Web

Google image search, now with way less porn

Google hides NSFW images

It is now a lot more difficult to find images of porn through Google’s image search. The company has tweaked its SafeSearch settings for images to better match those of traditional Web searches. Which apparently means hiding a whole lot of naughty bits.

Until yesterday, Google set its SafeSearch filter to “moderate” by default. This hid most images of nudity, but some still would slip through the cracks now and then. If you were on a quest to find pornographic (or “artistic,” if you want to lie about it) images, then you could set the SafeSearch filter to “off.” If “moderate” was still too racy for you (or your kids), then you could change the filter to “strict,” which hid anything even remotely controversial.

Turning SafeSearch off is now not an option. Moderate is gone, too. In their place, Google has made is so that any search that is not specifically for NSFW content will turn up results that feature far more clothing. For example, if you search for “boobs” – something I’m certain none of you have ever done – no longer will you get the blast of flesh anywhere in the results. If that’s still not safe-for-work enough for you, it’s still possible to turn on strict filtering.

This does not mean it’s impossible to find pictures of naked people or pornography through Google image search. You just have to let Google know that porn is what you’re looking for. So rather than just searching “boobs,” you now have to search “naked boobs” or “topless boobs” or “boobs porn,” or… ok, you get the point. Do this, and you will then be given the following warning before you can see said boobs:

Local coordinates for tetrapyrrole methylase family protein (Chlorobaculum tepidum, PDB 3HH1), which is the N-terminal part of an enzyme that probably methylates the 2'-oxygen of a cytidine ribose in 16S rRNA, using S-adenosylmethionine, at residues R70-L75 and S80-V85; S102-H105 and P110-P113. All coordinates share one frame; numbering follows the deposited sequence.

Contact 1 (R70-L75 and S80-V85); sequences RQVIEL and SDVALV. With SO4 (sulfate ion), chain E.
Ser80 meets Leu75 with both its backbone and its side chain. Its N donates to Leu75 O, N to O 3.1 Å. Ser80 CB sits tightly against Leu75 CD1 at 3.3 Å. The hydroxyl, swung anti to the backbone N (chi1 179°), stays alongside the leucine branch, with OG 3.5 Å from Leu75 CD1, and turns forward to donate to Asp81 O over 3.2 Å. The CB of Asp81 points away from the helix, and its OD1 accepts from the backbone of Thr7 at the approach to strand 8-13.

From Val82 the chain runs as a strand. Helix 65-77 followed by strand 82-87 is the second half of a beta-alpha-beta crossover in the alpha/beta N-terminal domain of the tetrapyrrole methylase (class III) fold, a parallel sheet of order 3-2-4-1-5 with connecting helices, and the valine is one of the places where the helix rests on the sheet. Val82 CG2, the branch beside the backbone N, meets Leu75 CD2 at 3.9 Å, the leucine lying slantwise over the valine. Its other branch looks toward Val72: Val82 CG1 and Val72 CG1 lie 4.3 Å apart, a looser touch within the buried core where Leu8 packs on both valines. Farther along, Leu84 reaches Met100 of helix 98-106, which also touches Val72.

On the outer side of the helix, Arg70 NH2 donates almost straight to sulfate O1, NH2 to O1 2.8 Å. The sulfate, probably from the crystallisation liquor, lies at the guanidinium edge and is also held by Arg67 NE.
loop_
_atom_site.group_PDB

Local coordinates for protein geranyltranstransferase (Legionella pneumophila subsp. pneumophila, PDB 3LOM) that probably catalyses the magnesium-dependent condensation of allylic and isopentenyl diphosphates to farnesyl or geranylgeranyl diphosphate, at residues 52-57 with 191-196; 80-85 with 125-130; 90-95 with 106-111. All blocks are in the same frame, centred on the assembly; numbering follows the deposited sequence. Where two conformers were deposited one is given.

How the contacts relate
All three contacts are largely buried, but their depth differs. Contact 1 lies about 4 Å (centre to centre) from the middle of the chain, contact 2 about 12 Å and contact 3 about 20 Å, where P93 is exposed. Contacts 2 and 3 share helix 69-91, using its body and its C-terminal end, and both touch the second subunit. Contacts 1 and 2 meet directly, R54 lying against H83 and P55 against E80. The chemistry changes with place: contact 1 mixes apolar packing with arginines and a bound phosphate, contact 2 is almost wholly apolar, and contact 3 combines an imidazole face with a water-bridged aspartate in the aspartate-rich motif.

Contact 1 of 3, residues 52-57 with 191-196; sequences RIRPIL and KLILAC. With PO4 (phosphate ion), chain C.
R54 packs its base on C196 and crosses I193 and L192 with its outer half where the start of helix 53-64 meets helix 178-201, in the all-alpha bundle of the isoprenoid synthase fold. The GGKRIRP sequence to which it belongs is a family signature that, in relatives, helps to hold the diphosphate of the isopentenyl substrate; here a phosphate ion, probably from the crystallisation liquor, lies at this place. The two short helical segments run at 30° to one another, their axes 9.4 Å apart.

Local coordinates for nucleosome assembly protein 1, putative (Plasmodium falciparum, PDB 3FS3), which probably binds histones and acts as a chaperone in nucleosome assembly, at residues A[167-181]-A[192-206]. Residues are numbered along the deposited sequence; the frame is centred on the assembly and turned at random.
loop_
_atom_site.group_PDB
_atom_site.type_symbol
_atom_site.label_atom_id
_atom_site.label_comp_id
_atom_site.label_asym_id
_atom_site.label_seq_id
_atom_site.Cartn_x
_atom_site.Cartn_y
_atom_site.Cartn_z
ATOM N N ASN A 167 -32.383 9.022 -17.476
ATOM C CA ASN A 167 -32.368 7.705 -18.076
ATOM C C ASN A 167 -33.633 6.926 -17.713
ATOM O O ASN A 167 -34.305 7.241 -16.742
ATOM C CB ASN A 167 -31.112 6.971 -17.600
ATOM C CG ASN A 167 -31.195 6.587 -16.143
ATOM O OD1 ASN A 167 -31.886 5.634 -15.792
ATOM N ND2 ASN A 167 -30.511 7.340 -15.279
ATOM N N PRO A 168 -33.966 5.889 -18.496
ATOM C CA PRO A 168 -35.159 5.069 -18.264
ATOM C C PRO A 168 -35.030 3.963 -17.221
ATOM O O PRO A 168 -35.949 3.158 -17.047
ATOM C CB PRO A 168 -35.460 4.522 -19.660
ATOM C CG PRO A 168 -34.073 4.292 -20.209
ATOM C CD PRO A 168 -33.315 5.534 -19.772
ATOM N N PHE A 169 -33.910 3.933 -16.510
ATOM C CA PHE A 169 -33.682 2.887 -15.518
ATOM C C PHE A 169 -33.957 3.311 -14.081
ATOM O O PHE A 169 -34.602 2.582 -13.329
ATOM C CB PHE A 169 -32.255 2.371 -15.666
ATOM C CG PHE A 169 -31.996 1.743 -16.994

Google NSFW test

Google, of course, is advertising the change as a good thing for all of us. “If you’re looking for adult content, you can find it without having to change the default setting – you just may need to be more explicit in your query if your search terms are potentially ambiguous,” a Google spokesperson told Cnet. “The image search settings now work the same way as in Web search.” We’re not sure that any search in history of the Web for “boobs” has ever been ambiguous, but whatever. That’s the way it is now.

If the SafeSearch change upsets you as much as it upset the people over at Reddit, who first pointed out the change, there is a solution: Use Bing. Really – Microsoft still lets users turn its porn filters completely off. We checked.

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